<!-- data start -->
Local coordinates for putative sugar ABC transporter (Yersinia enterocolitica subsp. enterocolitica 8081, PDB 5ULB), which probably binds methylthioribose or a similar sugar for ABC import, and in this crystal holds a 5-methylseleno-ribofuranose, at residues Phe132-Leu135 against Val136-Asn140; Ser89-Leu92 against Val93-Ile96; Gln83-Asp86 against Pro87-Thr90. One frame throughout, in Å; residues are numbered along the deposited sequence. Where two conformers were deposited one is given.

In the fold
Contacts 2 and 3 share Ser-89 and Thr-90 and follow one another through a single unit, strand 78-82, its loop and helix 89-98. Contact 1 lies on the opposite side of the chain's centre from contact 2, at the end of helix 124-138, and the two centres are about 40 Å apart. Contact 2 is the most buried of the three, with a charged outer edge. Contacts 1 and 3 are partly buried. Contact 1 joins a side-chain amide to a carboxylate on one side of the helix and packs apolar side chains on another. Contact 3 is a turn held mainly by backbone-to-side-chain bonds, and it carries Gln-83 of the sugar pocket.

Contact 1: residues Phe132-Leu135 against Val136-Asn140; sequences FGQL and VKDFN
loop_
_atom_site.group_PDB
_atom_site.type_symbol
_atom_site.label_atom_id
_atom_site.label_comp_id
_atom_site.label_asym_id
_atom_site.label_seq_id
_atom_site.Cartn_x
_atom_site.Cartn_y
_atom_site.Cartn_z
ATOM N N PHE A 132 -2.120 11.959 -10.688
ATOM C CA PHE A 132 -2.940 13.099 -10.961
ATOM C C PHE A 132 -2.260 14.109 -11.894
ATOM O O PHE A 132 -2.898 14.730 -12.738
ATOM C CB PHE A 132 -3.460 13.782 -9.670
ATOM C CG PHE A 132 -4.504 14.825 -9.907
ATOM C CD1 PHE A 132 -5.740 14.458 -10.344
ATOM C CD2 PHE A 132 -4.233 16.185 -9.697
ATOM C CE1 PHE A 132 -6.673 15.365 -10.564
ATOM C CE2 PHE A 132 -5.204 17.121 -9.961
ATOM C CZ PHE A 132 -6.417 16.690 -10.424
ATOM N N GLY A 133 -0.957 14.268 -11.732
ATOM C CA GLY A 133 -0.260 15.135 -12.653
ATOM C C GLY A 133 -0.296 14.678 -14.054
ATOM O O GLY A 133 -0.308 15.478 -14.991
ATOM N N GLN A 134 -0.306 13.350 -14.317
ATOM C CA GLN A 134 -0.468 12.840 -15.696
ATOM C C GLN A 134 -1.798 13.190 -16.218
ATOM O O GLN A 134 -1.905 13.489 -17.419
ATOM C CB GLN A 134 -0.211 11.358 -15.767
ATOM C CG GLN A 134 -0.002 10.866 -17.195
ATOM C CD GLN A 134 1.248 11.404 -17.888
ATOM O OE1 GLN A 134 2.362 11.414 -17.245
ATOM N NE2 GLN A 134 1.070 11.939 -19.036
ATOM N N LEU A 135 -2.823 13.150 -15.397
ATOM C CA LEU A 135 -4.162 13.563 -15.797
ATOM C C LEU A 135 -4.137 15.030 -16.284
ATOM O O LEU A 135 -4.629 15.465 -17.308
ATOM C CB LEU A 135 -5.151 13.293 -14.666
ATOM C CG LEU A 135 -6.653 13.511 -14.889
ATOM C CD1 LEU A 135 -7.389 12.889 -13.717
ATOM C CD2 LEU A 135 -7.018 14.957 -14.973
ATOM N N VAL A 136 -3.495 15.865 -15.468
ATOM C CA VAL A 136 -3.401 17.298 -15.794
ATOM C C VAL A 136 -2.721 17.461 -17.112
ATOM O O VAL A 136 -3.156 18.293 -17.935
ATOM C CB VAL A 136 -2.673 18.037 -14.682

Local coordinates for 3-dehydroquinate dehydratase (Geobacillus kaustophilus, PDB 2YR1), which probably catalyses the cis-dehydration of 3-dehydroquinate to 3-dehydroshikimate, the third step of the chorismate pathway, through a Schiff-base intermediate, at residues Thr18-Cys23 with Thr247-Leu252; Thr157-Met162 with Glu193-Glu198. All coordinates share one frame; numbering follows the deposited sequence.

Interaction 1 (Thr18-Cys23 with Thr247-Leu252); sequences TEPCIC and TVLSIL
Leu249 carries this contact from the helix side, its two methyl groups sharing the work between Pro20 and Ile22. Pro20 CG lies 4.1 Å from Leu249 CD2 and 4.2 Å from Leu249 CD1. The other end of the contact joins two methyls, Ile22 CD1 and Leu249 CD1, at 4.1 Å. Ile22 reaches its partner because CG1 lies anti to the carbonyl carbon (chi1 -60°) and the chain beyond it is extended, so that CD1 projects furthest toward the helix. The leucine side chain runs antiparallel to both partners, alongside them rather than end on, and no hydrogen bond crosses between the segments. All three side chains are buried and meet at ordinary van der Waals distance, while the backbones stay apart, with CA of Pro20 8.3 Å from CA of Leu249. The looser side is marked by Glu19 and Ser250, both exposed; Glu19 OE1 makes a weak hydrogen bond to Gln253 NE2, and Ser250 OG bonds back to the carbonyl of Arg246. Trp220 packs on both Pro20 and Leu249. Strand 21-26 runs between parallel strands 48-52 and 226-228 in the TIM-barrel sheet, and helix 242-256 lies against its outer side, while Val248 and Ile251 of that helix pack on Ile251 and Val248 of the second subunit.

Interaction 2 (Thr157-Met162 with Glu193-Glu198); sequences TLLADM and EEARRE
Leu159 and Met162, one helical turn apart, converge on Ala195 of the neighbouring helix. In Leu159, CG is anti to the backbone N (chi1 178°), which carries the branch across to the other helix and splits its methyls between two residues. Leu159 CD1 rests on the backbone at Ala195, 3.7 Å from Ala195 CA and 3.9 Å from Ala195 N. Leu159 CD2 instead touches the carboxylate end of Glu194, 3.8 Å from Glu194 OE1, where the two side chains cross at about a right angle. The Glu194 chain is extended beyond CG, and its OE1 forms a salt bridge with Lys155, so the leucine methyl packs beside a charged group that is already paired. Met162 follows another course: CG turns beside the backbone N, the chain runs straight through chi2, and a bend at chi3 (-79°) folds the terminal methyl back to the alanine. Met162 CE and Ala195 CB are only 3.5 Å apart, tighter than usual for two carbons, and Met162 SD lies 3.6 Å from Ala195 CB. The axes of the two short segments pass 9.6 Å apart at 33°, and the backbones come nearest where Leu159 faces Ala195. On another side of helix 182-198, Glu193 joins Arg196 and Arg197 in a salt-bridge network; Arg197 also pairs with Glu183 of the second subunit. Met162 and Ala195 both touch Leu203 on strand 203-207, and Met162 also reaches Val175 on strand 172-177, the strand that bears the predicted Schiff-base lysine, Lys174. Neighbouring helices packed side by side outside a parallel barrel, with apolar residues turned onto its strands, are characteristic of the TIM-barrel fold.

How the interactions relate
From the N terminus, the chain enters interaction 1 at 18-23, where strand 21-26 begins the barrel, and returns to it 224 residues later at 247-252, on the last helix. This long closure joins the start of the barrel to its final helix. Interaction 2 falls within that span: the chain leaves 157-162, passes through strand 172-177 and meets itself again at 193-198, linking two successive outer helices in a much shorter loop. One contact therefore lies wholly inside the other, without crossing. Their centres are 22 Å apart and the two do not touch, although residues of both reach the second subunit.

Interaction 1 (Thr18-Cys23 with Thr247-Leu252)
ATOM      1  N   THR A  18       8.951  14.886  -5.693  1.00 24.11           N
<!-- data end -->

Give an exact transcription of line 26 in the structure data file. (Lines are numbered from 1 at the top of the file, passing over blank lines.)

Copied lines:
ATOM N N GLY A 133 -0.957 14.268 -11.732